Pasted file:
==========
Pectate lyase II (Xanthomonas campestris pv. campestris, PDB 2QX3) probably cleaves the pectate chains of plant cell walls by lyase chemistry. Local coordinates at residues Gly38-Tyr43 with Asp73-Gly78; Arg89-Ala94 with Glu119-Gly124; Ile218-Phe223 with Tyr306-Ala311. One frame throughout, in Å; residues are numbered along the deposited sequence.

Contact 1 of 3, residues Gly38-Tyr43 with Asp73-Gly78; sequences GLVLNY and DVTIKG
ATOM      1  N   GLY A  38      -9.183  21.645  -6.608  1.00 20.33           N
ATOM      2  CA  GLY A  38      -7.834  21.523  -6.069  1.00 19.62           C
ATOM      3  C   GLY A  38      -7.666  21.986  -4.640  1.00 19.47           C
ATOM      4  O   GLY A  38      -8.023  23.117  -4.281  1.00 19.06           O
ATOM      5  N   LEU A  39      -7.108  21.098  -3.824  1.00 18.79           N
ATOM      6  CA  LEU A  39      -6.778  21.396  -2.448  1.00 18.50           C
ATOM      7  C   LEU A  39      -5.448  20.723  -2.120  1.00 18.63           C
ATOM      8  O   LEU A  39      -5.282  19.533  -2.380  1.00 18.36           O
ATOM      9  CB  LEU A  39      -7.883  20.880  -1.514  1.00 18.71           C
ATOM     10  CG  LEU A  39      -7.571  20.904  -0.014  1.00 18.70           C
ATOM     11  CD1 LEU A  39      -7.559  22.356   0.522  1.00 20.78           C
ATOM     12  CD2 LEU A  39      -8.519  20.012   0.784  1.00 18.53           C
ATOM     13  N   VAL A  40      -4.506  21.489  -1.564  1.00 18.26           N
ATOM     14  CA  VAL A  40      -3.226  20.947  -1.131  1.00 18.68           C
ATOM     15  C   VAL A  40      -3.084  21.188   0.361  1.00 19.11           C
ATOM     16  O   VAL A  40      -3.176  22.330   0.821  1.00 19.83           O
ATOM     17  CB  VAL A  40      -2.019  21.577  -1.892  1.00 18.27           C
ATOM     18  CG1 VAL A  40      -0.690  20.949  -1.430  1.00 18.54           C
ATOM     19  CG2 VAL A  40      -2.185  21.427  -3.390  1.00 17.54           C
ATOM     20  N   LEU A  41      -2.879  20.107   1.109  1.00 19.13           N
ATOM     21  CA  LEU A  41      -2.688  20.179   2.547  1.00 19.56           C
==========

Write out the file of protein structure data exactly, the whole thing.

Pectate lyase II (Xanthomonas campestris pv. campestris, PDB 2QX3) probably cleaves the pectate chains of plant cell walls by lyase chemistry. Local coordinates at residues Gly38-Tyr43 with Asp73-Gly78; Arg89-Ala94 with Glu119-Gly124; Ile218-Phe223 with Tyr306-Ala311. One frame throughout, in Å; residues are numbered along the deposited sequence.

Contact 1 of 3, residues Gly38-Tyr43 with Asp73-Gly78; sequences GLVLNY and DVTIKG
ATOM      1  N   GLY A  38      -9.183  21.645  -6.608  1.00 20.33           N
ATOM      2  CA  GLY A  38      -7.834  21.523  -6.069  1.00 19.62           C
ATOM      3  C   GLY A  38      -7.666  21.986  -4.640  1.00 19.47           C
ATOM      4  O   GLY A  38      -8.023  23.117  -4.281  1.00 19.06           O
ATOM      5  N   LEU A  39      -7.108  21.098  -3.824  1.00 18.79           N
ATOM      6  CA  LEU A  39      -6.778  21.396  -2.448  1.00 18.50           C
ATOM      7  C   LEU A  39      -5.448  20.723  -2.120  1.00 18.63           C
ATOM      8  O   LEU A  39      -5.282  19.533  -2.380  1.00 18.36           O
ATOM      9  CB  LEU A  39      -7.883  20.880  -1.514  1.00 18.71           C
ATOM     10  CG  LEU A  39      -7.571  20.904  -0.014  1.00 18.70           C
ATOM     11  CD1 LEU A  39      -7.559  22.356   0.522  1.00 20.78           C
ATOM     12  CD2 LEU A  39      -8.519  20.012   0.784  1.00 18.53           C
ATOM     13  N   VAL A  40      -4.506  21.489  -1.564  1.00 18.26           N
ATOM     14  CA  VAL A  40      -3.226  20.947  -1.131  1.00 18.68           C
ATOM     15  C   VAL A  40      -3.084  21.188   0.361  1.00 19.11           C
ATOM     16  O   VAL A  40      -3.176  22.330   0.821  1.00 19.83           O
ATOM     17  CB  VAL A  40      -2.019  21.577  -1.892  1.00 18.27           C
ATOM     18  CG1 VAL A  40      -0.690  20.949  -1.430  1.00 18.54           C
ATOM     19  CG2 VAL A  40      -2.185  21.427  -3.390  1.00 17.54           C
ATOM     20  N   LEU A  41      -2.879  20.107   1.109  1.00 19.13           N
ATOM     21  CA  LEU A  41      -2.688  20.179   2.547  1.00 19.56           C